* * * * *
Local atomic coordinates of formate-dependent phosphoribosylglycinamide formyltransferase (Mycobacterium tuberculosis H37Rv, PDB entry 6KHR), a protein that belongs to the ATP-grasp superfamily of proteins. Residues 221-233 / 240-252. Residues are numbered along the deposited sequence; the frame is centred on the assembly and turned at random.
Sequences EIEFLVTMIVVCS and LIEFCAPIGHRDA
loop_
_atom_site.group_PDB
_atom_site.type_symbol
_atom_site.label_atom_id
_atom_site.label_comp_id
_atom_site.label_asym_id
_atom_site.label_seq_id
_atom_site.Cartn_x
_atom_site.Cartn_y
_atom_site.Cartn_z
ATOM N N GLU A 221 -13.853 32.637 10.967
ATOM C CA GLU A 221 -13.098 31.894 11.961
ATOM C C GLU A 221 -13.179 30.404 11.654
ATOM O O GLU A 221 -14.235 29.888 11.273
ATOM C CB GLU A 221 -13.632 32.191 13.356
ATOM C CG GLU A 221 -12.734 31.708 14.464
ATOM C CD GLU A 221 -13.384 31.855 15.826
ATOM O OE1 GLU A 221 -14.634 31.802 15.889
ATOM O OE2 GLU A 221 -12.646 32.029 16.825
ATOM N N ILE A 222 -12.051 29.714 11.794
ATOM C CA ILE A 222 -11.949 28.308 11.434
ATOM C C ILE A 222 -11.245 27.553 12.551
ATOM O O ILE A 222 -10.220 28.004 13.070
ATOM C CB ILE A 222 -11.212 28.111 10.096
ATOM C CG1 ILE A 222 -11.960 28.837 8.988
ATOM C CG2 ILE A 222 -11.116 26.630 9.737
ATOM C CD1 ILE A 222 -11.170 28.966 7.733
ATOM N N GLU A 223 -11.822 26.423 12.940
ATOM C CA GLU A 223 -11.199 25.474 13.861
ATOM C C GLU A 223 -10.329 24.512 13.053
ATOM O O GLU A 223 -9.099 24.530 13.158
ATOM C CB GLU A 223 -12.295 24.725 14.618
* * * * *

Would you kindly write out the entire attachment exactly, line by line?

Local atomic coordinates of formate-dependent phosphoribosylglycinamide formyltransferase (Mycobacterium tuberculosis H37Rv, PDB entry 6KHR), a protein that belongs to the ATP-grasp superfamily of proteins. Residues 221-233 / 240-252. Residues are numbered along the deposited sequence; the frame is centred on the assembly and turned at random.
Sequences EIEFLVTMIVVCS and LIEFCAPIGHRDA
loop_
_atom_site.group_PDB
_atom_site.type_symbol
_atom_site.label_atom_id
_atom_site.label_comp_id
_atom_site.label_asym_id
_atom_site.label_seq_id
_atom_site.Cartn_x
_atom_site.Cartn_y
_atom_site.Cartn_z
ATOM N N GLU A 221 -13.853 32.637 10.967
ATOM C CA GLU A 221 -13.098 31.894 11.961
ATOM C C GLU A 221 -13.179 30.404 11.654
ATOM O O GLU A 221 -14.235 29.888 11.273
ATOM C CB GLU A 221 -13.632 32.191 13.356
ATOM C CG GLU A 221 -12.734 31.708 14.464
ATOM C CD GLU A 221 -13.384 31.855 15.826
ATOM O OE1 GLU A 221 -14.634 31.802 15.889
ATOM O OE2 GLU A 221 -12.646 32.029 16.825
ATOM N N ILE A 222 -12.051 29.714 11.794
ATOM C CA ILE A 222 -11.949 28.308 11.434
ATOM C C ILE A 222 -11.245 27.553 12.551
ATOM O O ILE A 222 -10.220 28.004 13.070
ATOM C CB ILE A 222 -11.212 28.111 10.096
ATOM C CG1 ILE A 222 -11.960 28.837 8.988
ATOM C CG2 ILE A 222 -11.116 26.630 9.737
ATOM C CD1 ILE A 222 -11.170 28.966 7.733
ATOM N N GLU A 223 -11.822 26.423 12.940
ATOM C CA GLU A 223 -11.199 25.474 13.861
ATOM C C GLU A 223 -10.329 24.512 13.053
ATOM O O GLU A 223 -9.099 24.530 13.158
ATOM C CB GLU A 223 -12.295 24.725 14.618